Japanese prosecutors have officially charged former Nissan chairman Carlos Ghosn with underreporting tens of millions of dollars in compensation over a five-year period. 
 - Photo by Adam Tinworth via Flickr

Japanese prosecutors have officially charged former Nissan chairman Carlos Ghosn with underreporting tens of millions of dollars in compensation over a five-year period.

Photo by Adam Tinworth via Flickr

TOKYO — Nissan Motor Co. and its erstwhile chairman, Carlos Ghosn, were formally charged with financial crimes in Japan Monday. Also indicted was former representative director Greg Kelly, who was arrested along with Ghosn Nov. 19 on charges that resulted from an internal investigation at Nissan.

Directors claimed to have uncovered numerous financial irregularities, including millions of dollars in unreported income. The board shared their findings with Japanese prosecutors and ousted Ghosn and Kelly shortly following their arrests. Ghosn also drew compensation from Renault and Mitsubishi as part of a nearly 20-year-old three-factory alliance. Renault has appointed an acting chief executive but has yet to officially remove Ghosn as chairman and CEO.

Ghosn, 64, and Kelly, 62, were indicted for conspiring to underreport Ghosn’s income over a five-year period that ended in March 2015. If convicted, they face a maximum penalty of 10 years in prison and a 10 million yen ($89,000) fine. Nissan faces a potential fine of up to 700 million yen ($6.2 million) for its role in the alleged crimes.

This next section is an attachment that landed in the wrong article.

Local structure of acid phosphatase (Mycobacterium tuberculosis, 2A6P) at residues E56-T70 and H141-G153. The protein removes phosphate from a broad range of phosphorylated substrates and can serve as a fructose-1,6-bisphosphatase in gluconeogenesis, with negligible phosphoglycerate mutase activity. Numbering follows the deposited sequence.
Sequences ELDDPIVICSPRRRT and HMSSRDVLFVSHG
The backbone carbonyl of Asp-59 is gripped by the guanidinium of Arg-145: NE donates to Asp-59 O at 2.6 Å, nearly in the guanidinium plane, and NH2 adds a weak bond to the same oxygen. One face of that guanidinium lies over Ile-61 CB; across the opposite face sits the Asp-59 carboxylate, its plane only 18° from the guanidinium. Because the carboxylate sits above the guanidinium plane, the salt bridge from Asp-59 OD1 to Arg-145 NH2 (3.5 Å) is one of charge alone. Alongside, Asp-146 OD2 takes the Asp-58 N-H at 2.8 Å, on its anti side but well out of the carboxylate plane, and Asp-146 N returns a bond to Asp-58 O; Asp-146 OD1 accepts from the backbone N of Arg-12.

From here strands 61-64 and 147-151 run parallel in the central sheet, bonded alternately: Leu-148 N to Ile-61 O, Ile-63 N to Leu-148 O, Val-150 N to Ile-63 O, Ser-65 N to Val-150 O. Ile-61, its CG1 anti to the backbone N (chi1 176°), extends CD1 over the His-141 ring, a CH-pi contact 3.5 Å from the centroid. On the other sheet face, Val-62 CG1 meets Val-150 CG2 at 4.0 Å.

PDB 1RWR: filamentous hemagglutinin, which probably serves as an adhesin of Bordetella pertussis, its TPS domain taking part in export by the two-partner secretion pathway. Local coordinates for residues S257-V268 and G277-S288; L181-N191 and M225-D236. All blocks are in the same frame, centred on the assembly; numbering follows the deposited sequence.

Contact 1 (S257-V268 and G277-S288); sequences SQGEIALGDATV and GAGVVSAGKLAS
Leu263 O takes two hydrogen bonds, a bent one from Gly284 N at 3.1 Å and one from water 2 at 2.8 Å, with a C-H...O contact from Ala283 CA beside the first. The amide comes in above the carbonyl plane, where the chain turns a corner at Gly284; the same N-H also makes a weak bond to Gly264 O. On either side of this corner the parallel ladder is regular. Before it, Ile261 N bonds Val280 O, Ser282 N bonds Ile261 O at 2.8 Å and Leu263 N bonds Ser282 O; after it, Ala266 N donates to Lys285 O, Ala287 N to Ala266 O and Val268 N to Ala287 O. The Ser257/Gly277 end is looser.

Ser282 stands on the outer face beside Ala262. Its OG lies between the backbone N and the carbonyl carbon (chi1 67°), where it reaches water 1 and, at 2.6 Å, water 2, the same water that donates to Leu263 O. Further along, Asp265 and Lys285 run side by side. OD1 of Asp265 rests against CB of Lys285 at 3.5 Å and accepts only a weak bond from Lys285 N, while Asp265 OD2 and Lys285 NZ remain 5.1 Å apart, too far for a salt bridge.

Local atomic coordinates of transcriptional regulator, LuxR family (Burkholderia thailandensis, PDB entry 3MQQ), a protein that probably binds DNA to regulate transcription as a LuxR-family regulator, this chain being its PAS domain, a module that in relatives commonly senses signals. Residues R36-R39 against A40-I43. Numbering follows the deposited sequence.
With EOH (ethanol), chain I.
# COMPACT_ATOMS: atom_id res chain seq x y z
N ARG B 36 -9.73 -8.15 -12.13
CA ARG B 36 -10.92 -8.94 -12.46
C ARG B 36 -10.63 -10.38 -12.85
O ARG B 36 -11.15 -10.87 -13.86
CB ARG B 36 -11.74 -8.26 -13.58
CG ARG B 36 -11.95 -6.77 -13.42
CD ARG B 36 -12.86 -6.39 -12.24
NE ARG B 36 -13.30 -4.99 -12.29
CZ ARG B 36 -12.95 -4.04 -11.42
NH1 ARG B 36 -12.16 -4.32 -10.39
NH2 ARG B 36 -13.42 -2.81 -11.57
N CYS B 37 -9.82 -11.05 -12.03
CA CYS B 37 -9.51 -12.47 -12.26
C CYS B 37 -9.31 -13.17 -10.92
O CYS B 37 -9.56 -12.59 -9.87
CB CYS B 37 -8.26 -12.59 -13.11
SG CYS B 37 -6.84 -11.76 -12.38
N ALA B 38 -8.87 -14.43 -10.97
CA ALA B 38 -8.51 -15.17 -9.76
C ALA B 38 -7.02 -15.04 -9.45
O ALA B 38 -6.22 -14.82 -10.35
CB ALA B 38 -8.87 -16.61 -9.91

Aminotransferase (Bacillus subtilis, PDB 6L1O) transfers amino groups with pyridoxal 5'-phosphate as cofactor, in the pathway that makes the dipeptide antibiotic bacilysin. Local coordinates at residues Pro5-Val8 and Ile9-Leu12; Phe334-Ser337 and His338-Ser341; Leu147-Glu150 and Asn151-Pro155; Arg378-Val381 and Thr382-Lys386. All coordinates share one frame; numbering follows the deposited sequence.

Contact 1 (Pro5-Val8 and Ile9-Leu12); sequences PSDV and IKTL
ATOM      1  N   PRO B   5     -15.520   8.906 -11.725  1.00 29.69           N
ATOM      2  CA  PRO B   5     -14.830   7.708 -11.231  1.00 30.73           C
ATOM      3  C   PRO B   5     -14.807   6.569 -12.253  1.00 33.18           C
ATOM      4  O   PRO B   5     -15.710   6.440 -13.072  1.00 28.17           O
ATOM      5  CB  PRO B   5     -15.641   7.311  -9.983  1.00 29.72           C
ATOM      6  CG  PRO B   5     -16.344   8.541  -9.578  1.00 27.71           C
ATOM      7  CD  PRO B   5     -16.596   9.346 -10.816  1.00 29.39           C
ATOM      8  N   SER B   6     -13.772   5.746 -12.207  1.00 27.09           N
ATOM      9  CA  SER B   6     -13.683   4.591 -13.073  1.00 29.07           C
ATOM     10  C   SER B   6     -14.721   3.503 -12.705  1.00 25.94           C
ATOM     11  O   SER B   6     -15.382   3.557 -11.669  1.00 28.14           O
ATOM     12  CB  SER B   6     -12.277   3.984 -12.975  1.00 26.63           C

Ghosn and Kelly were also rearrested Monday on new charges pertaining to income earned between 2015 and 2017, almost certainly prolonging their three-week detention. The Japanese legal system allows authorities to hold suspects without bail for 72 hours after their arrest and seek a court order for another 20 days, all without charge. Prosecutors there are allowed to interrogate suspects without their attorneys present, and they enjoy a conviction rate unheard of in American courts: Only about 1% of cases brought to trail in Japan result in an acquittal or dismissal.

The nature of the system discourages public comment from detainees and defendants. Ghosn has yet to issue a statement since his arrest. In a press release, Nissan’s board pledged to step up their internal compliance efforts.

“Nissan takes this situation extremely seriously,” directors wrote, in part. “Making false disclosures in annual securities reports greatly harms the integrity of Nissan’s public disclosures in the securities markets, and the company expresses its deepest regret.”

Originally posted on Auto Dealer Today

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